The landscape of financing options to address human mobility in the context of climate change
This scoping study provides information on sources of financing and financial tools and instruments for addressing HMCCC. It will explore where such financing comes from and detail the innovative financing solutions that are currently being implemented, piloted and suggested. The study pays particular attention to the gender transformative power of the tools and instruments presented and the extent to which the COVID-19 pandemic is affecting financing flows and options. Human mobility is a catch-all term encompassing forced displacement, migration and relocation. The way it is addressed is
Product Development: Design of a flood cover insurance for SMEs in industrial zones
In Morocco, on behalf of the German Federal Ministry for Economic Cooperation and Development, the Public-Private Partnership between Allianz Reinsurance and the Deutsche Gesellschaft für Internationale Zusammenarbeit (GIZ) GmbH focused on developing climate risk management approaches for small and medium-sized enterprises (SMEs) in industrial zones, including prevention measures and risk transfer solutions, with the aim to reduce their overall risk exposure. A need for new, innovative insurance products protecting SMEs in the industrial zones against climate risks arose, because several
Moroccan and Ghanaian MSME Resilience in the face of COVID-19
On behalf of the German Federal Ministry for Economic Cooperation and Development (BMZ), the Deutsche Gesellschaft für Internationale Zusammenarbeit (GIZ) GmbH and Allianz RE joined forces to support vulnerable communities in Morocco and Ghana in developing integrated risk management approaches for climate risks. In Morocco, the implemented risk management activities of this Public-Private Partnership are targeted at Small and Medium Sized Enterprises (SMEs) located in Industrial Zones (IZ). The Ait Melloul Industrial Park was selected as a pilot IZ, because it has an economic value for the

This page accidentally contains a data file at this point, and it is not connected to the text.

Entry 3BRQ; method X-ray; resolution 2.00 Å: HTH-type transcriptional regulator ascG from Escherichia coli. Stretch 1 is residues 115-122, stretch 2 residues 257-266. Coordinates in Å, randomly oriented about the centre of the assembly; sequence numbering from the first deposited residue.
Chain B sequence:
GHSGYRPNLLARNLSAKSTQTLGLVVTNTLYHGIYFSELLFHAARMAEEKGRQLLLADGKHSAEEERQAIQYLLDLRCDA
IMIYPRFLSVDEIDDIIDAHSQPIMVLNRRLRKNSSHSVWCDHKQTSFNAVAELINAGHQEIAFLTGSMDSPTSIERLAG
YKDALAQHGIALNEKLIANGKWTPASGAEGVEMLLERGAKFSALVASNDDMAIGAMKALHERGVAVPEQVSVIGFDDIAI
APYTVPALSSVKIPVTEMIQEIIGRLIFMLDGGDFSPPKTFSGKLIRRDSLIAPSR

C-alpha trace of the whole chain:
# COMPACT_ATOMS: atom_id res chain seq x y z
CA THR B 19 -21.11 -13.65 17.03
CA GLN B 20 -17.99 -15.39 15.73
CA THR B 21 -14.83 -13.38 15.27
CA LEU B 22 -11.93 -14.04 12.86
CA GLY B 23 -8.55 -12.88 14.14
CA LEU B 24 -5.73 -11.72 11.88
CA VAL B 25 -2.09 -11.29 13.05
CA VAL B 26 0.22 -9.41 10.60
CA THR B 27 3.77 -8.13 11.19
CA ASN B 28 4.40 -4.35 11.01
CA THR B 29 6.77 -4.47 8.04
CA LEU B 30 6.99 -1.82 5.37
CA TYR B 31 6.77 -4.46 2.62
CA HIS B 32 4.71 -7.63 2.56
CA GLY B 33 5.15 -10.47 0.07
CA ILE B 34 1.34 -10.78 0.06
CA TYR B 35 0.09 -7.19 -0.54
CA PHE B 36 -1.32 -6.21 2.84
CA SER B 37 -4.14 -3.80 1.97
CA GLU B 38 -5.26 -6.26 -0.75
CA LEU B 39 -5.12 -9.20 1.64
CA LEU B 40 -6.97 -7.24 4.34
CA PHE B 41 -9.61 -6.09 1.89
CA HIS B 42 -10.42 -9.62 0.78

Developing Climate Risk Management Approaches for SMEs in Morocco
The industrial zone in Aït Melloul was selected as a pilot zone due to its historical exposure to flash floods which have caused significant financial losses. It lies in the Souss Massa region, 20km from the port of Agadir. This industrial zone is managed by the local government in close cooperation with the business association Association des Investisseurs de la ZI d’Aït Melloul (ADIZIA) and hosts approximately 300 enterprises, most of which are SMEs operating in the food processing industry. Overall, 25,000 employees depend directly or indirectly on business in this industrial zone. The
MSME Resilience in Morocco in the face of COVID-19
MSMEs, significant driver of employment and GDP in Morocco. Micro, small and medium enterprises (MSMEs) are vital to the Moroccan economy, accounting for more than 30% of gross domestic product (GDP) and representing more than 70% of jobs (African Development Bank Group, 2021). However, challenges precede the COVID-19 pandemic. Despite the significant contribution of MSMEs to economic growth and livelihoods in Morocco, their development has been constrained by challenges that precede the advent of the COVID-19 pandemic. These challenges include inadequate access to credit and a lack of